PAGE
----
Now that the jubilation — or agony — of Super Bowl 2015 has waned, armchair quarterbacks have lost interest in second-guessing Seahawks Coach Pete Carroll’s decision to call for a pass in the final seconds of the game rather than bulldozing the ball the short distance into the end zone.
I’m far from an expert on football, but I loved that Wolfers used optimal in his description when a majority of folks likely would have chosen optimum.
(Isn’t it amazing that anyone can focus on the words used to describe this high-profile, history-making play rather than the essence of football strategy that made it so? Ah … such is life as a ruthless editor.)
Optimal vs. optimum. What’s the difference?
Optimal is an adjective: the most desirable, most favorable, most effective
The strategy Coach Pete Carroll chose was not considered the optimal choice by many Seahawks fans.
In the football context, your running back may be a better weapon than your quarterback, and so an optimal strategy does not dictate that you use them both with the same probability.
This means that even with a great running back, an optimal strategy sometimes involves passing.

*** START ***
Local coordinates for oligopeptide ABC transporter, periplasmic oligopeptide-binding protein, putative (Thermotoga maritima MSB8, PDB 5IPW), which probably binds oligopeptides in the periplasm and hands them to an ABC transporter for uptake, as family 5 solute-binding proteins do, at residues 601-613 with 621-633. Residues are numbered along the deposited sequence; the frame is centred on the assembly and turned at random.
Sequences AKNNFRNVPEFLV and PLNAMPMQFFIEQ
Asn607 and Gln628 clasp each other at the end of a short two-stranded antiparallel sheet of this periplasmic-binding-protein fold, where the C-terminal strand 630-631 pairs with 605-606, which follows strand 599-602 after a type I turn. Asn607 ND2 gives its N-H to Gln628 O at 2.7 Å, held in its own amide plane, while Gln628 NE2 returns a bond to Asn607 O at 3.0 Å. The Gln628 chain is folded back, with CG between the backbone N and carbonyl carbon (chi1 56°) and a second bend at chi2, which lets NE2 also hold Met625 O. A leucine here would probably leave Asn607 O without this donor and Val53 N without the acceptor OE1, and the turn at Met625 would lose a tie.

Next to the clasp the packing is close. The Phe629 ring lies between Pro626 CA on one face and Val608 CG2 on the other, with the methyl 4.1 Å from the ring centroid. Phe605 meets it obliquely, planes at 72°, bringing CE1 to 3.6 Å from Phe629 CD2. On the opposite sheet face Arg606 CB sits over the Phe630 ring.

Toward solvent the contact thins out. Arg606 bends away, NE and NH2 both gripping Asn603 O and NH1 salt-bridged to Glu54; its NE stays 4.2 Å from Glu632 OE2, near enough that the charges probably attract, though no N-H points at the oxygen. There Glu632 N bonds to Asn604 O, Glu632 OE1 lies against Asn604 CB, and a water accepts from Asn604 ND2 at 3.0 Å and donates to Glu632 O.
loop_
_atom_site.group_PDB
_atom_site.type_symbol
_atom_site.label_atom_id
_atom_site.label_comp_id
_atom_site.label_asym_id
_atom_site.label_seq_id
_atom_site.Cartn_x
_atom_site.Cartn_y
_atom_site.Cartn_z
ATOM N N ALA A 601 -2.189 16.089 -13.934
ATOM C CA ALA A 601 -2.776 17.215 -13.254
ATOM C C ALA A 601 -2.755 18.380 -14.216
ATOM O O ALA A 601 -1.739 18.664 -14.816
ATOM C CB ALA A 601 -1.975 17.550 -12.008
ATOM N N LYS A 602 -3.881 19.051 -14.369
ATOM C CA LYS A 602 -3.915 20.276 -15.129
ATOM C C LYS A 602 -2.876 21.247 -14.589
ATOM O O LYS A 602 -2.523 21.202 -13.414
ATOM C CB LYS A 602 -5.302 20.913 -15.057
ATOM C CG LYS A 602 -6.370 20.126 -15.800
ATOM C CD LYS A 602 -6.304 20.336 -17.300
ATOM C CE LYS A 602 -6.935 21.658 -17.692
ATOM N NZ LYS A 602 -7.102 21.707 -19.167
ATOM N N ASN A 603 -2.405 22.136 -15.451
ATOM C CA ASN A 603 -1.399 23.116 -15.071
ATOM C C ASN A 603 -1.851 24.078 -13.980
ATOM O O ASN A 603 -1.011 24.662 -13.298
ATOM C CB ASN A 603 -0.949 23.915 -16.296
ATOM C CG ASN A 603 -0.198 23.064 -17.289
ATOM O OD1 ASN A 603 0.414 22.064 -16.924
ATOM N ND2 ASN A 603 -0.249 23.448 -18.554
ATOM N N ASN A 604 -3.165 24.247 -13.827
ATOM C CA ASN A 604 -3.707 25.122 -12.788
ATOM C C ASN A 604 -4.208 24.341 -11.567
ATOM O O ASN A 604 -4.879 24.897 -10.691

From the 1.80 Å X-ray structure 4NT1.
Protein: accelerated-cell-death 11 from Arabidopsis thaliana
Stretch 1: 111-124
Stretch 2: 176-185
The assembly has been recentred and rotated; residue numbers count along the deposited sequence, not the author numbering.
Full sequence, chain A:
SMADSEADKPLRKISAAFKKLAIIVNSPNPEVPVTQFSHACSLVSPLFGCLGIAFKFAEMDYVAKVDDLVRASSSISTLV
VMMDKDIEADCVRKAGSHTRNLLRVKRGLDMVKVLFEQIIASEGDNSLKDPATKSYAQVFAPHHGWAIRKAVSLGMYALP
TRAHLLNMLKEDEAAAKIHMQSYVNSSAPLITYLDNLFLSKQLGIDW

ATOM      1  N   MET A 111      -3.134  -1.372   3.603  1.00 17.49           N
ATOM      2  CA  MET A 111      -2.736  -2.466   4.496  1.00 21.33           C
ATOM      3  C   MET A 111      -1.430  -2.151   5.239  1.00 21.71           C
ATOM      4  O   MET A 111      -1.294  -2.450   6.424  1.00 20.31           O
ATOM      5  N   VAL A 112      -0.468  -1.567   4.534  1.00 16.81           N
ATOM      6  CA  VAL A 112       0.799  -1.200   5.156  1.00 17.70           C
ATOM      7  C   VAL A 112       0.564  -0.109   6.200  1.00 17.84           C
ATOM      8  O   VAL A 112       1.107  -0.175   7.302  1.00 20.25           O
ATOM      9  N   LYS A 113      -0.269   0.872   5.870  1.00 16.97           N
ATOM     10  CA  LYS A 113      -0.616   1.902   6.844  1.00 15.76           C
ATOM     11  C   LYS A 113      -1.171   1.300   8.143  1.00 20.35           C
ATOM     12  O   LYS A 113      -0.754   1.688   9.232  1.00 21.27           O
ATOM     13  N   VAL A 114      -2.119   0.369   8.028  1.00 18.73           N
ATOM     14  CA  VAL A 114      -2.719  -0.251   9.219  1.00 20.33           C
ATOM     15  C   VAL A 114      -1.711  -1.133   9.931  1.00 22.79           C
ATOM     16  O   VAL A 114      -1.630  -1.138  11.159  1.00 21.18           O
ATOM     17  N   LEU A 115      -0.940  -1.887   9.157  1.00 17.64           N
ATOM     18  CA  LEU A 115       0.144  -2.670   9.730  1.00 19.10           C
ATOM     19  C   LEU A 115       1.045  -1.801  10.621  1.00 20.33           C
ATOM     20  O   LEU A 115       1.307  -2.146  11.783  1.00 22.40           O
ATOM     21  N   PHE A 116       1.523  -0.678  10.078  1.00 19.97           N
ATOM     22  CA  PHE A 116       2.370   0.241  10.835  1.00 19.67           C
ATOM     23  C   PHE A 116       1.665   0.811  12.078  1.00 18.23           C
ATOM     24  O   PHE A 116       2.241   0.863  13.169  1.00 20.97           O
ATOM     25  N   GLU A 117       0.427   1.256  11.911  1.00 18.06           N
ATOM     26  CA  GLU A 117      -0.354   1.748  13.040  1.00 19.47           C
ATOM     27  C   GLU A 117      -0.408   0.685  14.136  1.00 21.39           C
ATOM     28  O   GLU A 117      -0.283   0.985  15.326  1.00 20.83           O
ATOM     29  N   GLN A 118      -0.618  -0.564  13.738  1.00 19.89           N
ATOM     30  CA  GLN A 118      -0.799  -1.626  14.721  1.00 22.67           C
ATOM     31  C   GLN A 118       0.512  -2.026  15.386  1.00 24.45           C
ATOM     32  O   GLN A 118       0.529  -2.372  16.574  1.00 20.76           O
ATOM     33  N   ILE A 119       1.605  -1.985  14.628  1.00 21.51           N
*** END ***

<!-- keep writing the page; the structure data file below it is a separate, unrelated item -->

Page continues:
Optimum is a noun: the best condition or amount
Coach Pete Carroll’s call for a pass was as far from optimum as Seahawks fans could imagine.
The pass interception yielded the optimum the Patriots could have hoped for.
The pass interception yielded the optimum, which at that point, many Patriot fans considered out of reach.
Although many sources consider optimal and optimum interchangeable, apparently neither Prof. Wolfers nor the New York Times is among them. Nor am I.
I can’t help but wonder: If optimal and optimum are interchangeable, why do both words exist?
Choosing one word over another because of its precise meaning or nuance separates the polished writer or publication from the rest.
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